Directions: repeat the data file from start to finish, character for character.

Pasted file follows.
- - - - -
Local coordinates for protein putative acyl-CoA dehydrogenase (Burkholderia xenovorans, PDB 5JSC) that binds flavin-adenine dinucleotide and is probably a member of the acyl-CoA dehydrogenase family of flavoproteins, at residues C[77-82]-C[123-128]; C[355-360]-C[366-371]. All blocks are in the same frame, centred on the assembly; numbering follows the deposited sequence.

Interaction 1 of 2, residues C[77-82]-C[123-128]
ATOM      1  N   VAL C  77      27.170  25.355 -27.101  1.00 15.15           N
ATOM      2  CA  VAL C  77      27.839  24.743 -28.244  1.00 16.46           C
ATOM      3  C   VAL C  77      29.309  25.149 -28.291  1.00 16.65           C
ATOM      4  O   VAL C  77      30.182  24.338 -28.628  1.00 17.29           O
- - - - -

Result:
Local coordinates for protein putative acyl-CoA dehydrogenase (Burkholderia xenovorans, PDB 5JSC) that binds flavin-adenine dinucleotide and is probably a member of the acyl-CoA dehydrogenase family of flavoproteins, at residues C[77-82]-C[123-128]; C[355-360]-C[366-371]. All blocks are in the same frame, centred on the assembly; numbering follows the deposited sequence.

Interaction 1 of 2, residues C[77-82]-C[123-128]
ATOM      1  N   VAL C  77      27.170  25.355 -27.101  1.00 15.15           N
ATOM      2  CA  VAL C  77      27.839  24.743 -28.244  1.00 16.46           C
ATOM      3  C   VAL C  77      29.309  25.149 -28.291  1.00 16.65           C
ATOM      4  O   VAL C  77      30.182  24.338 -28.628  1.00 17.29           O